“If you were eligible, heck yeah we would love to give you a promotion,” Bilsten said. But “there was nothing that they were entitled to or there was a guarantee.”
Attorneys for the initiative backers wrote in court papers that nothing in the 2017 law prevents a petition company from boosting pay based on production. Regardless, they were all paid by the hour, not per signature, the lawyers said.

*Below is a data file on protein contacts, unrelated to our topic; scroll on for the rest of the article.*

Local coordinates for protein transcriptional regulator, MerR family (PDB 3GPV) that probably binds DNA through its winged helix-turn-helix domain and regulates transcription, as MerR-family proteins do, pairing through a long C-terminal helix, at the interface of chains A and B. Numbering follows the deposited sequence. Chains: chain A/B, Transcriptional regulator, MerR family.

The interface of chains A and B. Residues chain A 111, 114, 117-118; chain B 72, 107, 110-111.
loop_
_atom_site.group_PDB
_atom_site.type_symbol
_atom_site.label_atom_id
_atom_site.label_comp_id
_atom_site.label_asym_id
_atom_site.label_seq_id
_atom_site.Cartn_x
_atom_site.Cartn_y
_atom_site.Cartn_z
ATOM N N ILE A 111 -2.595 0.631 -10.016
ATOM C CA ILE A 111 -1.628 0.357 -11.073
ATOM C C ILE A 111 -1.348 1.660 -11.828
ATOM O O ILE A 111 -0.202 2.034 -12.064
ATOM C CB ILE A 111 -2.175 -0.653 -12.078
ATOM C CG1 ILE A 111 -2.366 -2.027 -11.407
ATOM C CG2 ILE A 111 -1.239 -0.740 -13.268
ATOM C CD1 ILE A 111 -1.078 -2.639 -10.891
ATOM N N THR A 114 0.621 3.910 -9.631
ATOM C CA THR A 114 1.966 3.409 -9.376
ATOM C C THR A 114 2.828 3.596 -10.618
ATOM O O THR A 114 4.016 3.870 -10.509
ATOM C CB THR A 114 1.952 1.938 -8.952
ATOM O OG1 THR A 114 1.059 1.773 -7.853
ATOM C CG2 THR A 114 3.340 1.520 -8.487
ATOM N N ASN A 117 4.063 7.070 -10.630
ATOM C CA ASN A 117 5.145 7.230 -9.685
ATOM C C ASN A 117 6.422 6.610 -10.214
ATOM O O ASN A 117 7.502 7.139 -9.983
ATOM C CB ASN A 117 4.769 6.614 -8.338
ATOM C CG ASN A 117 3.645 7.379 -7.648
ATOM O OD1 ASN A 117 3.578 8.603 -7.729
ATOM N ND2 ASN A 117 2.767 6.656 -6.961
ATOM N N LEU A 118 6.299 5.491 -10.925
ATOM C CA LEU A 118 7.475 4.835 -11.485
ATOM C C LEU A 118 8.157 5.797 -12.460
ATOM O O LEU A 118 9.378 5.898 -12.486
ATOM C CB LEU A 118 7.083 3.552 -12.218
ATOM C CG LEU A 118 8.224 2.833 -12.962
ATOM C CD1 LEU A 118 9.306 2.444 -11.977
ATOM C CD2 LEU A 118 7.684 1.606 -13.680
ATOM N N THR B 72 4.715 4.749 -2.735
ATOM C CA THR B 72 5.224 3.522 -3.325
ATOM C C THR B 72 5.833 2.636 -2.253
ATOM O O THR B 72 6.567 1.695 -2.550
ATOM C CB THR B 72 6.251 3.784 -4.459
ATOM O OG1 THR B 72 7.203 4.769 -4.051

“Arizona law does not – and constitutionally cannot – ban paid circulation or preclude the use of productivity standards or performance metrics in setting the hourly pay rate for ‘paid circulators’ or in deciding whether to terminate ‘paid circulators,’” attorney Roopali Desai wrote.
Testimony about the 100-word summary that petition signers saw is expected later in the trial.
The initiative is the latest outgrowth from a teachers strike two years ago that highlighted low wages for educators and a slow rebound from budget cuts enacted during the Great Recession. The walkout…